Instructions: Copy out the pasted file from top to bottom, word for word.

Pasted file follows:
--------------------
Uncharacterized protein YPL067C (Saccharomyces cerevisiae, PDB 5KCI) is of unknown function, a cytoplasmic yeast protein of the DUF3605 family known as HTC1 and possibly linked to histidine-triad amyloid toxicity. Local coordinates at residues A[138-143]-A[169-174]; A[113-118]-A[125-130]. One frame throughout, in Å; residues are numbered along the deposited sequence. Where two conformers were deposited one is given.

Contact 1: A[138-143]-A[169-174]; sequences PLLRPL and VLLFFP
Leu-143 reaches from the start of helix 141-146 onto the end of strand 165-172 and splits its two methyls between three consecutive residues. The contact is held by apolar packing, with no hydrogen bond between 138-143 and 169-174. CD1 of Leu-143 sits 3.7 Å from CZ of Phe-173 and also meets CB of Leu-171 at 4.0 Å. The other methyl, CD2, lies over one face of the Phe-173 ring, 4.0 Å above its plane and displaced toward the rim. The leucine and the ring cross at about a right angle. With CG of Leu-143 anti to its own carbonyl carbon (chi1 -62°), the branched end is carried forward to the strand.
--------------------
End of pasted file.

Uncharacterized protein YPL067C (Saccharomyces cerevisiae, PDB 5KCI) is of unknown function, a cytoplasmic yeast protein of the DUF3605 family known as HTC1 and possibly linked to histidine-triad amyloid toxicity. Local coordinates at residues A[138-143]-A[169-174]; A[113-118]-A[125-130]. One frame throughout, in Å; residues are numbered along the deposited sequence. Where two conformers were deposited one is given.

Contact 1: A[138-143]-A[169-174]; sequences PLLRPL and VLLFFP
Leu-143 reaches from the start of helix 141-146 onto the end of strand 165-172 and splits its two methyls between three consecutive residues. The contact is held by apolar packing, with no hydrogen bond between 138-143 and 169-174. CD1 of Leu-143 sits 3.7 Å from CZ of Phe-173 and also meets CB of Leu-171 at 4.0 Å. The other methyl, CD2, lies over one face of the Phe-173 ring, 4.0 Å above its plane and displaced toward the rim. The leucine and the ring cross at about a right angle. With CG of Leu-143 anti to its own carbonyl carbon (chi1 -62°), the branched end is carried forward to the strand.